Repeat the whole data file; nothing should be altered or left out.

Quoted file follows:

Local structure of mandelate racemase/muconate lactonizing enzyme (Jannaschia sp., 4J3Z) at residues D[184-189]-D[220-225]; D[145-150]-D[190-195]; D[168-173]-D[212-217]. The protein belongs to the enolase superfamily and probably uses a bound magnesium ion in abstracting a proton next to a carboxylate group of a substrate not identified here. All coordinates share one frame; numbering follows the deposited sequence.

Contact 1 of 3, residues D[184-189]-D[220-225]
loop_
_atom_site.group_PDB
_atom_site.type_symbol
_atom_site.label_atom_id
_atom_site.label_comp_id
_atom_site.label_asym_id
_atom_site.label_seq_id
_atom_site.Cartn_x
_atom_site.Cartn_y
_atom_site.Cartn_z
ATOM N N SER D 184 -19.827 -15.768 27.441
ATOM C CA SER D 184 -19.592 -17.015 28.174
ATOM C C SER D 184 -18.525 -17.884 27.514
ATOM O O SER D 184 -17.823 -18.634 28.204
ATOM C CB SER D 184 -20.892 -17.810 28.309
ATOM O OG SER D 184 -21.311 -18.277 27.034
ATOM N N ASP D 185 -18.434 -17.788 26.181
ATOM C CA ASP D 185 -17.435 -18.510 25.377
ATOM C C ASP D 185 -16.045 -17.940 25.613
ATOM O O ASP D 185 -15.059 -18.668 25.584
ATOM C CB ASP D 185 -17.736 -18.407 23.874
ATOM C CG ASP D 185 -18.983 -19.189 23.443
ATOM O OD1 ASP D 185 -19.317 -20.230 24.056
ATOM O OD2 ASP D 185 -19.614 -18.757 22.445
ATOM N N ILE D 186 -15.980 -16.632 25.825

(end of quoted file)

Local structure of mandelate racemase/muconate lactonizing enzyme (Jannaschia sp., 4J3Z) at residues D[184-189]-D[220-225]; D[145-150]-D[190-195]; D[168-173]-D[212-217]. The protein belongs to the enolase superfamily and probably uses a bound magnesium ion in abstracting a proton next to a carboxylate group of a substrate not identified here. All coordinates share one frame; numbering follows the deposited sequence.

Contact 1 of 3, residues D[184-189]-D[220-225]
loop_
_atom_site.group_PDB
_atom_site.type_symbol
_atom_site.label_atom_id
_atom_site.label_comp_id
_atom_site.label_asym_id
_atom_site.label_seq_id
_atom_site.Cartn_x
_atom_site.Cartn_y
_atom_site.Cartn_z
ATOM N N SER D 184 -19.827 -15.768 27.441
ATOM C CA SER D 184 -19.592 -17.015 28.174
ATOM C C SER D 184 -18.525 -17.884 27.514
ATOM O O SER D 184 -17.823 -18.634 28.204
ATOM C CB SER D 184 -20.892 -17.810 28.309
ATOM O OG SER D 184 -21.311 -18.277 27.034
ATOM N N ASP D 185 -18.434 -17.788 26.181
ATOM C CA ASP D 185 -17.435 -18.510 25.377
ATOM C C ASP D 185 -16.045 -17.940 25.613
ATOM O O ASP D 185 -15.059 -18.668 25.584
ATOM C CB ASP D 185 -17.736 -18.407 23.874
ATOM C CG ASP D 185 -18.983 -19.189 23.443
ATOM O OD1 ASP D 185 -19.317 -20.230 24.056
ATOM O OD2 ASP D 185 -19.614 -18.757 22.445
ATOM N N ILE D 186 -15.980 -16.632 25.825